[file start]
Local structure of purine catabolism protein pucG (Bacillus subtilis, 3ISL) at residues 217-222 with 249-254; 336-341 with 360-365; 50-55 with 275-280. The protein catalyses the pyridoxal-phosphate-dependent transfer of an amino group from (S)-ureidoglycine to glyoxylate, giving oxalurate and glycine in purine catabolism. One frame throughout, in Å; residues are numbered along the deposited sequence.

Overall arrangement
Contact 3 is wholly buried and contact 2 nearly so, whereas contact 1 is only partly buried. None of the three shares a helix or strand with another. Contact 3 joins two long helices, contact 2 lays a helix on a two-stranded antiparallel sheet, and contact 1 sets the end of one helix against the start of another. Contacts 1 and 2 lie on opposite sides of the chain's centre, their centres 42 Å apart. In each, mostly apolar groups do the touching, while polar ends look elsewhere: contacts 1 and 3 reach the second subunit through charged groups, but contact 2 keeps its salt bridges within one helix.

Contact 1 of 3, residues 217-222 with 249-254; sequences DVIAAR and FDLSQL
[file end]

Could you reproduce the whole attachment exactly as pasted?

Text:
Local structure of purine catabolism protein pucG (Bacillus subtilis, 3ISL) at residues 217-222 with 249-254; 336-341 with 360-365; 50-55 with 275-280. The protein catalyses the pyridoxal-phosphate-dependent transfer of an amino group from (S)-ureidoglycine to glyoxylate, giving oxalurate and glycine in purine catabolism. One frame throughout, in Å; residues are numbered along the deposited sequence.

Overall arrangement
Contact 3 is wholly buried and contact 2 nearly so, whereas contact 1 is only partly buried. None of the three shares a helix or strand with another. Contact 3 joins two long helices, contact 2 lays a helix on a two-stranded antiparallel sheet, and contact 1 sets the end of one helix against the start of another. Contacts 1 and 2 lie on opposite sides of the chain's centre, their centres 42 Å apart. In each, mostly apolar groups do the touching, while polar ends look elsewhere: contacts 1 and 3 reach the second subunit through charged groups, but contact 2 keeps its salt bridges within one helix.

Contact 1 of 3, residues 217-222 with 249-254; sequences DVIAAR and FDLSQL